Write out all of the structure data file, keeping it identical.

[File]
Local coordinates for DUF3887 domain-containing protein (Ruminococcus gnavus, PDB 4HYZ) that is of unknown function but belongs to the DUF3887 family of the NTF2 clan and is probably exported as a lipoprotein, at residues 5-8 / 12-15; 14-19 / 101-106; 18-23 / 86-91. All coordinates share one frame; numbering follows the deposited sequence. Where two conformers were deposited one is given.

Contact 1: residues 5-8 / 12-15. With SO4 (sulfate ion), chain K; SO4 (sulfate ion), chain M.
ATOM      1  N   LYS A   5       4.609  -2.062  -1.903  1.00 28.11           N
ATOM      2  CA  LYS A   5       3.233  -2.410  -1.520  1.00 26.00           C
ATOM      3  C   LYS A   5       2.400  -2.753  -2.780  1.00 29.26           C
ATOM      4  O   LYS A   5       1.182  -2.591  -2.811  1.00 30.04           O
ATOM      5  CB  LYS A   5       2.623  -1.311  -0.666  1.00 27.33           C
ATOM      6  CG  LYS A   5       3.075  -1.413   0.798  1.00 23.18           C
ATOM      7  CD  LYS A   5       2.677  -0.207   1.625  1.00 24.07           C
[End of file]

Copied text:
Local coordinates for DUF3887 domain-containing protein (Ruminococcus gnavus, PDB 4HYZ) that is of unknown function but belongs to the DUF3887 family of the NTF2 clan and is probably exported as a lipoprotein, at residues 5-8 / 12-15; 14-19 / 101-106; 18-23 / 86-91. All coordinates share one frame; numbering follows the deposited sequence. Where two conformers were deposited one is given.

Contact 1: residues 5-8 / 12-15. With SO4 (sulfate ion), chain K; SO4 (sulfate ion), chain M.
ATOM      1  N   LYS A   5       4.609  -2.062  -1.903  1.00 28.11           N
ATOM      2  CA  LYS A   5       3.233  -2.410  -1.520  1.00 26.00           C
ATOM      3  C   LYS A   5       2.400  -2.753  -2.780  1.00 29.26           C
ATOM      4  O   LYS A   5       1.182  -2.591  -2.811  1.00 30.04           O
ATOM      5  CB  LYS A   5       2.623  -1.311  -0.666  1.00 27.33           C
ATOM      6  CG  LYS A   5       3.075  -1.413   0.798  1.00 23.18           C
ATOM      7  CD  LYS A   5       2.677  -0.207   1.625  1.00 24.07           C